> the HTML5 spec defines parsing of any HTML document, including HTML4.

Not any valid HTML document, as you can see by running the above test code through a validator (or reading the specs).

So, HTML5 defines the parsing of any HTML document, incompatibly with any non-HTML5 documents' own parsing specification. Or, not any HTML document, but only a specific subset of HTML documents.

Ergo, HTML5 is *not* HTML. It is HTML5, and HTML5 user agents must be compatible in certain ways with pre-HTML5 HTML documents; but specifically not in all ways (such as this). QED.

(It also violates almost every other specification it touches, from EcmaScript to MIME to the W3s own DOM and Forms specifications, and more. But that's a complaint for another day.)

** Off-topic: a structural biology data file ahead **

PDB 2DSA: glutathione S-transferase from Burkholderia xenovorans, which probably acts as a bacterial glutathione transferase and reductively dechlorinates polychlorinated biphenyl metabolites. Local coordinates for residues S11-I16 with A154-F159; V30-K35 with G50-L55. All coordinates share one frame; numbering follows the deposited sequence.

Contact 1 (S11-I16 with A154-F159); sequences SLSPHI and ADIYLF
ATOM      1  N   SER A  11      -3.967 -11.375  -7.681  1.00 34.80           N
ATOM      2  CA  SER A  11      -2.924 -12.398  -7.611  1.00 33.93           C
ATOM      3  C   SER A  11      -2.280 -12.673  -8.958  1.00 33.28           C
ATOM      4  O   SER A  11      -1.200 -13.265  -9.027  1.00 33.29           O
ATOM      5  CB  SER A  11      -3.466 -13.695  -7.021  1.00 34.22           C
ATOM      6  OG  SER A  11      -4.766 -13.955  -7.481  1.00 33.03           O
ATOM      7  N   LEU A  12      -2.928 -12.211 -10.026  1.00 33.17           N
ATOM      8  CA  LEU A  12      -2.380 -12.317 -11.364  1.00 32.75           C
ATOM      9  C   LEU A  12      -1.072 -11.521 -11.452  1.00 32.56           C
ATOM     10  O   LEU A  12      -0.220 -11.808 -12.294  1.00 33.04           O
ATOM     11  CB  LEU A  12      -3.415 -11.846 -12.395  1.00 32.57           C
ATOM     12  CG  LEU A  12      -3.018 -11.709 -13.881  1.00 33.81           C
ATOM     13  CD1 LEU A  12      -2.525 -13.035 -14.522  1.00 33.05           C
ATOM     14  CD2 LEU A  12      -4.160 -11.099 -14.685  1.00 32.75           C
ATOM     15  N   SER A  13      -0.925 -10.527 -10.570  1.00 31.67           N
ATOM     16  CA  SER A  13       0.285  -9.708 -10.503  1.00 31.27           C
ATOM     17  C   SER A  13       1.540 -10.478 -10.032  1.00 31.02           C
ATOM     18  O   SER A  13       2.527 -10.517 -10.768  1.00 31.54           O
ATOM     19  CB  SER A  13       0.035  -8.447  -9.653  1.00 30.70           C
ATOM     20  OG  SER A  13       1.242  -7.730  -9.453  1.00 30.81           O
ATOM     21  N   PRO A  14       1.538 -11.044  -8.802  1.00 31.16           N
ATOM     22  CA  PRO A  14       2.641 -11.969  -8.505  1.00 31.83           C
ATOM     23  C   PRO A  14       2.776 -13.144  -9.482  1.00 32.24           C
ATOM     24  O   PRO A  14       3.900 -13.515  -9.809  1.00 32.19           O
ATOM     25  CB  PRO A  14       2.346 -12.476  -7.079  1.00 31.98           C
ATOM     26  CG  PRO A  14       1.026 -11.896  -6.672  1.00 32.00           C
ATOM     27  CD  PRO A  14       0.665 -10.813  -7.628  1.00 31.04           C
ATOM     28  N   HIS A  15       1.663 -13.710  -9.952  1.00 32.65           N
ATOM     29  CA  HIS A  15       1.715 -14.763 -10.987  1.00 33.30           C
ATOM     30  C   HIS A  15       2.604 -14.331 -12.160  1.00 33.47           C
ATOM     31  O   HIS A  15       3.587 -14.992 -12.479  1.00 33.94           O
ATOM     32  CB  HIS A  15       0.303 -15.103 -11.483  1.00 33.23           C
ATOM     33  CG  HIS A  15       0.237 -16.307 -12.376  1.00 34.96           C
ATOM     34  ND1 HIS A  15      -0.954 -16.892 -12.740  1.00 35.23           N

> Because they have to follow the spec (and they are very eager contributors to it).

HTML5 is *years* away from standardization.

This bug has existed in the codebases of all major and most minor browsers for tens of years.

> Their bugs arn't public

Technically true; however, anyone can apply to have access to their bug database.

***

As I've said, it seems to be a duplicate of another WONTFIX'd bug.
(In reply to theimp from comment #3)
> > HTML5 provides a new way to use custom attributes
> 
> Thankyou, I know, but that's not any good to me in this case.
> 
> > We are correct per the HTML specification.
> 
> Sorry, but how do you conclude that? I have never seen such a parsing rule.
> Believe me, I've looked hard for one. Which HTML specification, even?

<whatwg.org/html/#parsing>. You can follow the tokenization and tree building algorithms and will get the same result.